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Let f in Z/3[[x]] be the mod 3 reduction of the Fourier expansion of the normalized weight 12 cusp form delta for the full modular group. The exponents appearing in f are all 1 mod 3. Fix k>0 and prime to 3. If j is 1 or 2, let S(j) consist of all primes p for which the coefficient of x^p in f^k is j. It's well known that if k=1, S(1) is empty and S(2) consists of all p that are 1 mod 3.

I find experimentally that similar results hold when k is 2,4,5 or 10. Indeed it seems:

  1. When k=2, S(1) is all p that are 2 mod 9, S(2) all p that are 5 mod 9

  2. When k=4, S(1) is all p that are 4 or 7 mod 9, S(2) is empty

  3. When k=5, S(1) is all p that are 5,7 or 20 mod 27, S(2) all p that are 8,11, or 23 mod 27

  4. When k=10, S(1) is all p that are 13 or 25 mod 27, S(2) all p that are 16 or 22 mod 27.

I have little doubt that these results hold. But are they known, and is there a reference?

EDIT: For the case of reduction mod 2 rather than mod 3, see my recent question, "Does this theorem of Hasse....?" . But it seems less likely that techniques from the theory of binary and ternary quadratic forms can yield a proof of the above "results".

FURTHER EDIT: Here's a sketch of a proof of the first result. The space of Fourier series of weight 2 cusp forms for gamma_0 (9) has a basis of Eisenstein elements F,G, and H lying in Z[[x^3]], xZ[[x^3]], and x^2 Z[[x^3]] respectively. In Z[[x]], F is congruent to 1 mod 12 x^3. Furthermore the coefficient of x^n in G is sigma_1(n) when n is 1 mod 3, while the coefficient of x^n in H is (1/3)(sigma_1 (n)) when n is 2 mod 3.

Let C=x-8x^4+20x^7+.. be the Fourier expansion of the weight 4 form (eta(3z))^8 for gamma_0(9). A comparison of the coefficients of x^n for small n gives the identities C=FG-27H^2, and G^2=FH. So mod 3, C^2=G^2=H, and the coefficient of x^p in C^2, when p is a prime congruent to 2 mod 3 is, modulo 3, equal to (1/3)(sigma_1(p))=(p+1)/3. Now the cube of C^2 is the square of f(x^3), where f is the Fourier expansion of delta. It follows that mod 3, the coefficient of x^p in f^2 is (p+1)/3 when p is a prime congruent to 2 mod 3. This is precisely 1. above.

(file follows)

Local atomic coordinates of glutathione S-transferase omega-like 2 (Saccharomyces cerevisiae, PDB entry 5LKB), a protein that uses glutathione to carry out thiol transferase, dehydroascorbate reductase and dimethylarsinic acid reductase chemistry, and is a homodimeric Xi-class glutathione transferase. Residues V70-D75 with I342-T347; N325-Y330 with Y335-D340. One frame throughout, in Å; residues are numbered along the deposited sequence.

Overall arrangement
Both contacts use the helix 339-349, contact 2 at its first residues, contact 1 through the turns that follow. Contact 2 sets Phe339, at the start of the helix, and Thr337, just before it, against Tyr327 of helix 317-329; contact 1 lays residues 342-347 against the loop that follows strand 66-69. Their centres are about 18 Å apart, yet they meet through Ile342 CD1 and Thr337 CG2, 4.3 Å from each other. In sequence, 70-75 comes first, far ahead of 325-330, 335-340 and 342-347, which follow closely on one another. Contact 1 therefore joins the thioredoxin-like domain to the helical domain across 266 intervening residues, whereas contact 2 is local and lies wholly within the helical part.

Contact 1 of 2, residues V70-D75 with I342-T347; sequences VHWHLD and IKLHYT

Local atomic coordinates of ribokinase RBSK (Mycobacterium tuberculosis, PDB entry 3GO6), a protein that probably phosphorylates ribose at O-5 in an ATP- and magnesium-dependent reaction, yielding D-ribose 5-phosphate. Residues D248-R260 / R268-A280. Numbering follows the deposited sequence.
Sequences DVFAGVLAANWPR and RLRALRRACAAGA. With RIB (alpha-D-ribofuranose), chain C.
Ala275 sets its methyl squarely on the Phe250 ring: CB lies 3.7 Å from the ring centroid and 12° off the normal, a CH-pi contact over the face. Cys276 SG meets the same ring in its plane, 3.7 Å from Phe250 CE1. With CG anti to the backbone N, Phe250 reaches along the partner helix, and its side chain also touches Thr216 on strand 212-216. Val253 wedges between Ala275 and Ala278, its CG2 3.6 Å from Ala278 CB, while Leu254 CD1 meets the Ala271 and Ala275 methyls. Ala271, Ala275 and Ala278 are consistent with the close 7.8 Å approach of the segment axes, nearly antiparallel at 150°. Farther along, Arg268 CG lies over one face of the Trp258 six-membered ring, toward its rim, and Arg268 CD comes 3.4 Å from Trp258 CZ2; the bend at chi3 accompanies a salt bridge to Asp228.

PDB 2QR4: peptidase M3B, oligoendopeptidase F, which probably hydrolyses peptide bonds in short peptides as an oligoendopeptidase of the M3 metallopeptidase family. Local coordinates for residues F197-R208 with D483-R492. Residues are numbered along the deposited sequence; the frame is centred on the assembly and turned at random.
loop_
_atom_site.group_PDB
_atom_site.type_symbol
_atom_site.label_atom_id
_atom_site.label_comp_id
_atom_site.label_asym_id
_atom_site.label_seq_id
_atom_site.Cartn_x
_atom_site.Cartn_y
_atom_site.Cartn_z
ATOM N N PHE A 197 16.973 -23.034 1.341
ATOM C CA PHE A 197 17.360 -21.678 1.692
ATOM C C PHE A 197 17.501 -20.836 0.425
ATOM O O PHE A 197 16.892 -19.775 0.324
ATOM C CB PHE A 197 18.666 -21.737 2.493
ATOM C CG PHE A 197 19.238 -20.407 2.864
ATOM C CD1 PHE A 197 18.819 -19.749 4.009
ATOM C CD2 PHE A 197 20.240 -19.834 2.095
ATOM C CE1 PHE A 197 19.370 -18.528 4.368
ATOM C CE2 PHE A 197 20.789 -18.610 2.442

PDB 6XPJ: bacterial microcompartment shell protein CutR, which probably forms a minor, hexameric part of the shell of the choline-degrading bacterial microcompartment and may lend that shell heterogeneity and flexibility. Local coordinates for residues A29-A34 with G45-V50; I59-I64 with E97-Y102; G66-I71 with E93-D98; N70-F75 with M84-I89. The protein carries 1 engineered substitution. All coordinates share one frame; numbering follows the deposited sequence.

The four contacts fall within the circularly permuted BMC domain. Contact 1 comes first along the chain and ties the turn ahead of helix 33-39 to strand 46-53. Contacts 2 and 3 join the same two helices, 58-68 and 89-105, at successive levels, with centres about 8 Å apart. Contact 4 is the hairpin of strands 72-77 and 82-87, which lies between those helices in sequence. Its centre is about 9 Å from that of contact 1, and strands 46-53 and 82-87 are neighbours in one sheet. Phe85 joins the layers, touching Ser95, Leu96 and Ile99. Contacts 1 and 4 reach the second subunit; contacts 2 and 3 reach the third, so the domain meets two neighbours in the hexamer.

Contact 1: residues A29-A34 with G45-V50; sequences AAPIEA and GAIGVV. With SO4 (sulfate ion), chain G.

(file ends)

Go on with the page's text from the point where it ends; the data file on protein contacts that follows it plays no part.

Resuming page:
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I think the tag reference-request exists, and that it would be to your advantage to use it. Gerhard "Or Else Suffer The Consequences" Paseman, 2012.09.26 –  Gerhard Paseman Sep 26 '12 at 15:54
    
$\Delta^k = \eta^{24k}$, which mod 3 is basically $\eta^{8k}$. You might also try powers $\eta^m$ where $m$ is not a multiple of 8. –  Noam D. Elkies Sep 27 '12 at 2:11
    
It seems to me like a full answer to this question would be the mod 3 analogue of the beautiful work of Serre and Nicolas on modular forms modulo 2: arxiv.org/abs/1204.1039 –  Will Sawin Dec 13 '12 at 7:57
    
@Will--I agree. Let g in Z/2[[x]] be the characteristic 2 analogue of f. Joel Bellaiche proved a conjecture of Nicolas and Serre, and using this found just which linear combinations of the g^k with k odd corresponded to abelian Galois representations. (In particular the g^k with k=3,5,7,19 and 21 are "abelian"--I write a little about this on other MO questions). I've experimentally confirmed a characteristic 3 analogue of Joel's result on linear combinations, but have no proofs. However my question about f^k where k=2,4,5 or 10 perhaps admits a more elementary answer--(to be continued) –  paul Monsky Dec 14 '12 at 12:37
    
Ramanujan determined the mod 27 reduction of the Fourier expansion of delta, and perhaps others have worked on my particular powers of delta. –  paul Monsky Dec 14 '12 at 12:40

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